France draws a curtain on coal industry

When miners bring up the last lump of coal from La Houve pit in eastern France Friday, and close the country's last coal mine, they will be bringing down the curtain on a 200-year-old industry that defined the industrial revolution.

But old King Coal may not have spoken his last word in Europe, as the Continent worries about rising oil prices, the safety of nuclear power stations, and dependence on distant sources of natural gas.

"A comeback for coal is not out of the question," says François Cattier, an analyst at the International Energy Agency in Paris. "We Europeans see it as a fuel of the past, but we can't rule it out for the future."

Coal long ago fell out of favor in Western Europe, disparaged as dirty, dangerous, and dear. Associated in most peoples' minds with choking city smog and unsightly slagheaps at the pit-heads, "Coal does not enjoy popular sympathy," acknowledges Léopold Janssens, secretary-general of Euracoal, the European coal industry association.

Mines have been closing across Europe in the past 30 years, unable to compete economically with cheap coal from China, Colombia, or South Africa. Coal from the deep galleries of La Houve, for example, costs about $180 a ton, seven times more than strip-mined coal in the United States.

Only 16 British coal mines remain open, and in Germany their number has fallen from 179 after World War II to 10. But coal still fuels 27 percent of the EU's electricity generation.

That is less than the 48 percent of America's electricity produced from coal-fired plants, but it is still an important foundation of Europe's energy economy.

"Coal and lignite [brown coal] power plants will be the backbone of German electricity production for many more years," German Chancellor Gerhard Schröder said last November.

Coal is especially important in the Eastern European states due to join the EU May 1. Countries such as Poland, Hungary, and the Czech Republic, where open-cast mines are common, rely on the shiny black mineral for 65 percent of their electricity.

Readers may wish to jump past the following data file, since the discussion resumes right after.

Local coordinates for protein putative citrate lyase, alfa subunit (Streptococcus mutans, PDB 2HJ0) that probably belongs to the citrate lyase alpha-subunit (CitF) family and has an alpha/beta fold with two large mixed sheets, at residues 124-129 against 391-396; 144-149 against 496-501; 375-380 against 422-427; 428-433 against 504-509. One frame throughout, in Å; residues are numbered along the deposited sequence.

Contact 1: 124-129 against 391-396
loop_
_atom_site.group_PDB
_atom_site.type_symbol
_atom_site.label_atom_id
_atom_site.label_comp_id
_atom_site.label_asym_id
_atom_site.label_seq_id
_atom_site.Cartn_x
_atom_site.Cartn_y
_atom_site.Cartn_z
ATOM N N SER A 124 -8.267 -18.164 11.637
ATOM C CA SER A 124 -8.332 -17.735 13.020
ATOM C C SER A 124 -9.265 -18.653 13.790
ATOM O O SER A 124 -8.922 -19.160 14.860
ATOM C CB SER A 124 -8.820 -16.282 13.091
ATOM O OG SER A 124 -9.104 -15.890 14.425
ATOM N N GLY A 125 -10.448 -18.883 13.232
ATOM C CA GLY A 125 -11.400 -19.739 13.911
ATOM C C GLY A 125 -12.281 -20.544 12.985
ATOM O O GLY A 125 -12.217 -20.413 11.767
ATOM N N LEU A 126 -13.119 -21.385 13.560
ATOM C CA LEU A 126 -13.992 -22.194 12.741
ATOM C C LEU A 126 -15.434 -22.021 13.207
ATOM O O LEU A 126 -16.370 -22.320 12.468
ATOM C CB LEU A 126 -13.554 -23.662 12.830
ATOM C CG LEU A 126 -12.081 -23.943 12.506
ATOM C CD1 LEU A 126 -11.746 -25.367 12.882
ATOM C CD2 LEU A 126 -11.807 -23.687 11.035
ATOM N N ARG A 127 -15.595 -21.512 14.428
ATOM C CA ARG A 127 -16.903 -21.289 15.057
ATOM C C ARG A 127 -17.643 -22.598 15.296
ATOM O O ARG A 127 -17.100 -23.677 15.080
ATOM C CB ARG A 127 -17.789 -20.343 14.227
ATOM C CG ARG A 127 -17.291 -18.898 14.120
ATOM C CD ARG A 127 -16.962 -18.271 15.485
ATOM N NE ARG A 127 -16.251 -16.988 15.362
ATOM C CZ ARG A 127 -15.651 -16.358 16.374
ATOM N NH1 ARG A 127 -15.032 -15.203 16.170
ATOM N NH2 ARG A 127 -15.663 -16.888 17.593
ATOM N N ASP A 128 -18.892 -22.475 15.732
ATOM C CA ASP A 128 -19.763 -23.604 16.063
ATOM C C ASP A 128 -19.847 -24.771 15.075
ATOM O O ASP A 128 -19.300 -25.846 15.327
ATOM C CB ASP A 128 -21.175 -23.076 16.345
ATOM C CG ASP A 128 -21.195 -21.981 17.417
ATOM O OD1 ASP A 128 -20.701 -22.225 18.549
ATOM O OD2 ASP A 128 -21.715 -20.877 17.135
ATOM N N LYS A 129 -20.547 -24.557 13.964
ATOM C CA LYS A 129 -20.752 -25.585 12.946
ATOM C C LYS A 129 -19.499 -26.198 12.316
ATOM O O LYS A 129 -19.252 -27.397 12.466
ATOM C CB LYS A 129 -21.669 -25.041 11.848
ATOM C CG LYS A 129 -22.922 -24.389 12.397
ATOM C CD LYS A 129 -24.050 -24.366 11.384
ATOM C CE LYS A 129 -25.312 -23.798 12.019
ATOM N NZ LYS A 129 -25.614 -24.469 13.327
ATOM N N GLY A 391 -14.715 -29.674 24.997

The fear factor

Brightening coal's potential in Europe, say analysts, is the fact that one of its main challengers, nuclear fuel, has fallen into such disrepute.

Traumatized by the accident at Chernobyl in 1986, and frightened by the prospect of dangerous nuclear waste, European governments have almost all turned their backs on a nuclear future. Only France and Finland have any plans to build new nuclear reactors.

Germany, Sweden, Belgium, and Italy have decided to phase out their nuclear plants as they age; the new Spanish government says it plans to do the same; and Britain has postponed a decision.

But Europe still relies on nuclear power plants for 35 percent of its electricity, and some in the industry hope that the political mood changes as policymakers face up to their obligations under the Kyoto Protocol to reduce carbon dioxide emissions.

Nuclear plants, unlike their coal or gas-fired counterparts, release practically no CO2 into the atmosphere.

The EU has pledged to reduce its CO2 emissions by 8 percent from 1990 levels by 2012, in a bid to curb the greenhouse gases that are believed responsible for global warming.

The natural successor

Natural gas might seem the logical successor to nuclear energy. But to generate power on a large scale, coal's boosters point to the fact that Europe's own supplies of gas - in North Sea fields exploited by Britain and Norway - will have run out within 15 years, leaving the Continent dependent on Russia and Turkmenistan.

"From the point of view of energy security, we need to be more independent in Europe, and the area where Europe is least dependent on imports is coal," says Mr. Janssens.

Environmentalists are pushing for a greater reliance on renewable energy sources, such as solar, wind, and wave power, and in some parts of Europe the authorities see real potential.

The Scottish government, for example, plans to derive 40 percent of Scotland's energy from wind farms by 2020.

But windmills' effect on the landscape has upset local residents wherever they have been installed in Europe, and the IEA does not foresee renewable sources providing more than 9 percent of Europe's energy needs by 2030.

That, insists Janssens, leaves coal as a reliable, available resource whose price is less volatile than foreign oil or gas. "Our challenge for the next ten years is to prove that we have a valuable resource, and the technology to burn coal while respecting the environment."

"Clean burn" technologies, reducing dust and sulfur emissions, are under development, but the real problem is carbon dioxide, whose capture remains a theoretical but expensive possibility.

Since the Kyoto Protocol sets no greenhouse gas targets after 2012, "nobody knows what sort of carbon taxes might be imposed," Janssens says. "No one will invest today in a coal-fired plant with such an uncertain future."

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